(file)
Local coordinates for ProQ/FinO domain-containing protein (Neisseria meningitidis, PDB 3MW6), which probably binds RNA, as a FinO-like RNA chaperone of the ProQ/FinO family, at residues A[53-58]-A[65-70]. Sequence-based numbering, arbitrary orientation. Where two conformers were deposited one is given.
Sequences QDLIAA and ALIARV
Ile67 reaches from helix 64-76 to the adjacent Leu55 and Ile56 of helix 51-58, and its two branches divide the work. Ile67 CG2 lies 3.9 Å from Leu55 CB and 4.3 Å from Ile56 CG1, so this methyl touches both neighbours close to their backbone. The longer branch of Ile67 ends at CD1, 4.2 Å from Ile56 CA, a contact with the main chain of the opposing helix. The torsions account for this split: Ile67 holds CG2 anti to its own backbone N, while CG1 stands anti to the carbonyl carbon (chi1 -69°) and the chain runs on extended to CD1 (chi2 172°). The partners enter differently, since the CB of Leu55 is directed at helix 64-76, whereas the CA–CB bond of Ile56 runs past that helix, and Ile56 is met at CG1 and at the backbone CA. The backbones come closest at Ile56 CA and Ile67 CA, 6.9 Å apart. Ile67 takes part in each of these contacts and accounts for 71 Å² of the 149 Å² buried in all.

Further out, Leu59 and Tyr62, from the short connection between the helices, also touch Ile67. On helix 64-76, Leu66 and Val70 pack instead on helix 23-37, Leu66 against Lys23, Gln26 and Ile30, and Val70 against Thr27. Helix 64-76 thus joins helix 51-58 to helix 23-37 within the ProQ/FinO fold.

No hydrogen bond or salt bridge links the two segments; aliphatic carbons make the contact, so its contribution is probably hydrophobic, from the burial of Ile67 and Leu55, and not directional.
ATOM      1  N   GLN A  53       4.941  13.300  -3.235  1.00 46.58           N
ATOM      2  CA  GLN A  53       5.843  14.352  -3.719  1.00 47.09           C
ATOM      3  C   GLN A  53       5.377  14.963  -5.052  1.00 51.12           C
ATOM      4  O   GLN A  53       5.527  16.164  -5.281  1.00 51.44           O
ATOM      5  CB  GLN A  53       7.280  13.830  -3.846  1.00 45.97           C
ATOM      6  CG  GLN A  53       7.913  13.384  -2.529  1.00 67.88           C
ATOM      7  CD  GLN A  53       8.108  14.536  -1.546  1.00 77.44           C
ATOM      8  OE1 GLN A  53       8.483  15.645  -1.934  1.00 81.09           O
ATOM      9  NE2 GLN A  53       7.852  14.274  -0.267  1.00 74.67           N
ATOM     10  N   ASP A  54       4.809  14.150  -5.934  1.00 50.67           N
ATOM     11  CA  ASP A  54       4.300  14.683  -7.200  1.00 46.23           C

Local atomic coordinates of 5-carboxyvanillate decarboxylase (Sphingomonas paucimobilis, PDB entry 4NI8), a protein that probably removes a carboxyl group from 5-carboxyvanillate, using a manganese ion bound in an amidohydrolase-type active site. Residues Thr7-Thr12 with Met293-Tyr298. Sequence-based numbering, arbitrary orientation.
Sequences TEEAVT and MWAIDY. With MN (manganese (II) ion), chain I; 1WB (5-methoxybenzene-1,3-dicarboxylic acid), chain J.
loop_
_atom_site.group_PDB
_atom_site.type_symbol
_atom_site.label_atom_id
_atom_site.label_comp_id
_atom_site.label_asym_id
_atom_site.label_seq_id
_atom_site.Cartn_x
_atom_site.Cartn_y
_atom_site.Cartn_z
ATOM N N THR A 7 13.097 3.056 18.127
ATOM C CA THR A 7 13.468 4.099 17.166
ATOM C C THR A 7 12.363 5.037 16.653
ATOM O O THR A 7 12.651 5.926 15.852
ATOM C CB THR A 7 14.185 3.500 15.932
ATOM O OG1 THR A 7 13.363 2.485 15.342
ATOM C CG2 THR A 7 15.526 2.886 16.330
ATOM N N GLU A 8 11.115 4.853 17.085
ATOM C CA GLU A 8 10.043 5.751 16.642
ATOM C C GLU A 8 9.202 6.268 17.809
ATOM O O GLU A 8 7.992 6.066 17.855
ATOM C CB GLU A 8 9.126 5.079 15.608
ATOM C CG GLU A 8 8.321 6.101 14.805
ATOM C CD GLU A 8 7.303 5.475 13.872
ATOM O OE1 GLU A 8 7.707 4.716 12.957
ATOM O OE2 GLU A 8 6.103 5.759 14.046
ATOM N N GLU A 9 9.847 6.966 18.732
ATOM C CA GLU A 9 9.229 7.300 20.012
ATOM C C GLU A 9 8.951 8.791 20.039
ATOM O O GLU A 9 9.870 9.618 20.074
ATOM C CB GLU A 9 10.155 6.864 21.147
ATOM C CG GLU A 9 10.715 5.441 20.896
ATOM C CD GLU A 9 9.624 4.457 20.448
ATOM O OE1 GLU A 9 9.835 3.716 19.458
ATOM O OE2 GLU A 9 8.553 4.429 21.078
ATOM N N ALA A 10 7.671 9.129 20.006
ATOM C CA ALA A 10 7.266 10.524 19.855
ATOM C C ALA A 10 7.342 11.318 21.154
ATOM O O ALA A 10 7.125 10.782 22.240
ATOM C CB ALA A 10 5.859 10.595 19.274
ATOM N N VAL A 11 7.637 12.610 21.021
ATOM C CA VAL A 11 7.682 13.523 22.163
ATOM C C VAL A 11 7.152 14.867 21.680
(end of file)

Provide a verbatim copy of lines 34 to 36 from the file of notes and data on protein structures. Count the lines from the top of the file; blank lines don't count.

ATOM O OG1 THR A 7 13.363 2.485 15.342
ATOM C CG2 THR A 7 15.526 2.886 16.330
ATOM N N GLU A 8 11.115 4.853 17.085